The health department wouldn't let her bake cakes to save her home, but God interceded.
- Posted on Jun 5, 2014
I was up to my elbows in cake batter when I heard a sharp rapping at the front door of the house. “Coming!” I shouted from the kitchen.
I hoped it was my fiancé, Melvin, with supplies for more cakes.
Not Melvin. A stranger, a woman with a rigid expression.
“Are you Ms. Angela Logan?” she asked.
“I’m from the health department. You need to cease baking and selling cakes from your home. Immediately.”
“Stop making my cakes? There must be some mistake...”
“It’s a health-code violation. You cannot sell baked goods from your home. They must be made in a state-approved commercial kitchen.” She handed me a notice and left.
In 2001, I was diagnosed with breast cancer. I wasn’t a good candidate for chemo. I took tamoxifen instead and gave my trouble to God—just as Dr. Peale suggested in his book, "Thought Conditioners". Since then I’ve remained cancer free. -Guideposts Magazine reader
I shut the door and sank to the floor. “Lord, no!” I cried.
Those cakes were my last hope to save my house. If I sold a hundred apple cakes, that would give me enough to make the first of three payments to qualify for a mortgage-loan modification.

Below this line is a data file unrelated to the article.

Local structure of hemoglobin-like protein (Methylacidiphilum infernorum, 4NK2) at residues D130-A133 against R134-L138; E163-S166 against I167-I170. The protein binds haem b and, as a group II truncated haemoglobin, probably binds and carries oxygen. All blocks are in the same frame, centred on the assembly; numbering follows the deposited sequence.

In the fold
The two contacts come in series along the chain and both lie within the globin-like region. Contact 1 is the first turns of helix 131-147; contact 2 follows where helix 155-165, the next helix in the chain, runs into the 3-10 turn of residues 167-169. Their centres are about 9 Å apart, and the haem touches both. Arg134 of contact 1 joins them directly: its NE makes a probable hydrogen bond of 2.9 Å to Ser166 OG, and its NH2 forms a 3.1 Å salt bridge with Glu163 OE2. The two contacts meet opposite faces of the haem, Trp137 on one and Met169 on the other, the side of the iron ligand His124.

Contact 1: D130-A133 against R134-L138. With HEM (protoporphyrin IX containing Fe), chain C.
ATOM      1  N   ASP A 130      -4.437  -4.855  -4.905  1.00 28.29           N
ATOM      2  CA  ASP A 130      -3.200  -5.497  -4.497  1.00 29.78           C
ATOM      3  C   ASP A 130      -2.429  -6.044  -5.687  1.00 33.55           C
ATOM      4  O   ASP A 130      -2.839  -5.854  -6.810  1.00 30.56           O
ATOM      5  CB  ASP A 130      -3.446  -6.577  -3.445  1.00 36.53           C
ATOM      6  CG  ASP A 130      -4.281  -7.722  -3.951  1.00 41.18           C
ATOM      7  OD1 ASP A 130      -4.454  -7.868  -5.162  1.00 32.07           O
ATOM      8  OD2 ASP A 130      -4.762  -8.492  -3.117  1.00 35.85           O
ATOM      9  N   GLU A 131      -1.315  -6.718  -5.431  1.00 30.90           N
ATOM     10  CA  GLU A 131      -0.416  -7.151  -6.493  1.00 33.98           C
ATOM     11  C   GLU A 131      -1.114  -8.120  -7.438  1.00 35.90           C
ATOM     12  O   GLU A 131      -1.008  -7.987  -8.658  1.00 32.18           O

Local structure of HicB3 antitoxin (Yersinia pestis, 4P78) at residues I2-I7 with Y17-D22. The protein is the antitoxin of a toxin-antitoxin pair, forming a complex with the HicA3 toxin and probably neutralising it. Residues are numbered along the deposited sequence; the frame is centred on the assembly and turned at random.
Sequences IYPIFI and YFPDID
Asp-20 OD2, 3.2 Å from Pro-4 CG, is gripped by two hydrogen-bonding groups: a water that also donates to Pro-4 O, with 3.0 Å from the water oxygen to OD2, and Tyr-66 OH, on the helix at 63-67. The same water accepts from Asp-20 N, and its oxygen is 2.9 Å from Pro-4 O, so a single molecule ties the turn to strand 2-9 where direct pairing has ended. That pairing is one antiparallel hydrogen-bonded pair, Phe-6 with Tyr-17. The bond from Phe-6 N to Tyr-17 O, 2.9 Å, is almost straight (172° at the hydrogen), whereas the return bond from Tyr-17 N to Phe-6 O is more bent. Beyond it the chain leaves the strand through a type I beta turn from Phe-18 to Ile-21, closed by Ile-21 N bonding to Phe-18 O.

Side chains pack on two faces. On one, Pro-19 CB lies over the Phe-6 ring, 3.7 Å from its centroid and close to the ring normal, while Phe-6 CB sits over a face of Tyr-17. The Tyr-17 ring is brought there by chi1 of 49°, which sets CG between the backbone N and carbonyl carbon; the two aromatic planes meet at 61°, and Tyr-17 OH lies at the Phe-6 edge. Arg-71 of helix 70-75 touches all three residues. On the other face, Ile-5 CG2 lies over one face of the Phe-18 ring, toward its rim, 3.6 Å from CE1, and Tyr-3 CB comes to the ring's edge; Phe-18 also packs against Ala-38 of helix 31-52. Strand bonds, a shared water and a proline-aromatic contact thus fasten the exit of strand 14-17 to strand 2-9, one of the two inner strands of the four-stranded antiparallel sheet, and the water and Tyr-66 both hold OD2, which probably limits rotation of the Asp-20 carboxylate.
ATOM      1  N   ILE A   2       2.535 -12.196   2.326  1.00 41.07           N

Melvin and my teenage sons, Marcus, William and Nick, had helped me spread the word. A reporter from the local paper had even interviewed me, though I had yet to see the story in print. I’d gotten quite a few orders already. How could I fulfill them if I couldn’t bake? And that payment was due in five days!
I buried my face in my apron. What was I thinking? I wasn’t a business owner. I wasn’t even a professional baker.
I was an actress. I’d dreamed of making it big in the movies. It never happened. I’d done commercials, one-woman shows, had bit parts on TV. I made enough to get by, but with three college-bound boys, I needed a regular paycheck.
So I enrolled in a nursing program at the community college and found side work as a hairstylist.
Then the storm hit. The recession of 2009, and an actual storm that left our roof, windows and top floor in shambles. I hired a contractor to fix the damage, but he took our money and ran. Not long after that, my talent agency went under and I didn’t get paid for acting jobs I’d already done.
I fell behind on mortgage payments. Foreclosure notices rolled in. A credit counselor worked with me to apply for the loan-modification program. The catch was, I had to make three trial payments to qualify. How in the world would I do that?
The idea came in a flash of inspiration: cake! What if I baked and sold cakes? Cake makes people happy. I learned that from my grandma Melissa.
The highlight of my childhood Sundays after church was going to Grandma’s and having home-baked treats, like her famous glazed lemon cake. While my brothers and sister devoured their pieces, I studied mine. Did she use real lemon juice? How did she get it to smell so yummy?
Grandma, seeing my interest, taught me her secrets, like using only the best and freshest ingredients.